News from November 5th reports that NASA’s Ingenuity helicopter, the first artificial flyer to achieve powered, controlled flight on another planet, has successfully completed its 64th sortie on Mars at the end of October. Engineers had initially hoped for a mere five flights and had reservations about whether it would even take off.
With rotors spanning 4 feet (noted by IT Home to be approximately 121.92 centimeters) that whirl at a dizzying 2400 revolutions per minute, Ingenuity leveraged its onboard navigation camera to capture footage of this latest voyage. This camera is mounted on the helicopter’s body, pointed downwards to surveil the Martian terrain.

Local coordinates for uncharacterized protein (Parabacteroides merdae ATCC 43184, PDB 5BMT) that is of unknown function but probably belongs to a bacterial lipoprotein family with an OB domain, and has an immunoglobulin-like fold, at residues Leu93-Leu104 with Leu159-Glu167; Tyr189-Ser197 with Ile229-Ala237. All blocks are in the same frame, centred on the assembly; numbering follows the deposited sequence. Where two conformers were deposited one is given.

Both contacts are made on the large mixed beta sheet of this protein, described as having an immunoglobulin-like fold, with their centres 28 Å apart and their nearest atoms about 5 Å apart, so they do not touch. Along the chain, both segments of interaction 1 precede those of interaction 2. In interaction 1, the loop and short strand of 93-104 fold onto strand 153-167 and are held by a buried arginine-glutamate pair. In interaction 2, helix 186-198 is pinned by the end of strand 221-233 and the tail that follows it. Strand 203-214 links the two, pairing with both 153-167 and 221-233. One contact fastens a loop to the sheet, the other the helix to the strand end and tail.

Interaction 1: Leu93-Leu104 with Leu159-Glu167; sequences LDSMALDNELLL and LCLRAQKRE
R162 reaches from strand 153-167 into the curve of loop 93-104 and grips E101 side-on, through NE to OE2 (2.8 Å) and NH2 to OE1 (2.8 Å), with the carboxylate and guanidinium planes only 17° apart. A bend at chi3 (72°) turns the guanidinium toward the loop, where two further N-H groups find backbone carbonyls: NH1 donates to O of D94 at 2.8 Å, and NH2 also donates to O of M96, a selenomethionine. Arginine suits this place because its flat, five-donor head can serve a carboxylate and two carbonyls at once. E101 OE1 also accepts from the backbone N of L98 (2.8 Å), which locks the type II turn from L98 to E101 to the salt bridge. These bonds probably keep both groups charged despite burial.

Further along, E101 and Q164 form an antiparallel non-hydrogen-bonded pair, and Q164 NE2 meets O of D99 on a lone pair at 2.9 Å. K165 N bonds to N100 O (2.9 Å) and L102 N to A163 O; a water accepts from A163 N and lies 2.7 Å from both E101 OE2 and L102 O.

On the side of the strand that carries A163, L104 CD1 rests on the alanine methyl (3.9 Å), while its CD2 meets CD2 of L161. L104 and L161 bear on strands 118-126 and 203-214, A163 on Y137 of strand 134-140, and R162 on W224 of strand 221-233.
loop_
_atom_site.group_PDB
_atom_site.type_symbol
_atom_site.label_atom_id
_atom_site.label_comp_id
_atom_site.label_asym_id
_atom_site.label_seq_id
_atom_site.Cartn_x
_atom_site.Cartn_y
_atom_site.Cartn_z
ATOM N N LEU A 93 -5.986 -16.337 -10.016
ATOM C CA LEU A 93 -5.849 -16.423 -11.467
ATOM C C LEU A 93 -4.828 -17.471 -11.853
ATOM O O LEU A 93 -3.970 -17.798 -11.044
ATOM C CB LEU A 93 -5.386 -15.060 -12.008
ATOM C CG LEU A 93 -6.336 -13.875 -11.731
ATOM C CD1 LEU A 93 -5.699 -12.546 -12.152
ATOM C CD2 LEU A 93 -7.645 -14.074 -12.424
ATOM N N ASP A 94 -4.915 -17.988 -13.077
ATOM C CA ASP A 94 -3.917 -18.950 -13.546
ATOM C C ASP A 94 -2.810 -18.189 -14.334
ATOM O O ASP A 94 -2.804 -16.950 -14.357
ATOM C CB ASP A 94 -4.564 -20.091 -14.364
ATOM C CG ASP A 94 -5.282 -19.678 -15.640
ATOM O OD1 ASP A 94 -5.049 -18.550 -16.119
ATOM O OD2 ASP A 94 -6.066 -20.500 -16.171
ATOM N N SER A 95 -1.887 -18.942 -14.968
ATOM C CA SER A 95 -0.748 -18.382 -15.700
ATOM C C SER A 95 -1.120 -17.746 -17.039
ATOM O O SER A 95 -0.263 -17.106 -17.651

NASA’s car-sized Perseverance rover, with the scouting assistance of Ingenuity, is on a mission to hunt for signs of ancient life on Mars’ surface. So far, no evidence has been found to prove that life ever existed on Mars, yet these robotic explorers press on through the barren deserts, particularly around dried-up rivers, streams, and lakebeds where soil conditions may have once been ripe for life. Ingenuity and Perseverance are currently probing the Jezero Crater, a once water-filled river delta that planetary scientists believe could hold keys to the planet’s aqueous past.ShareSave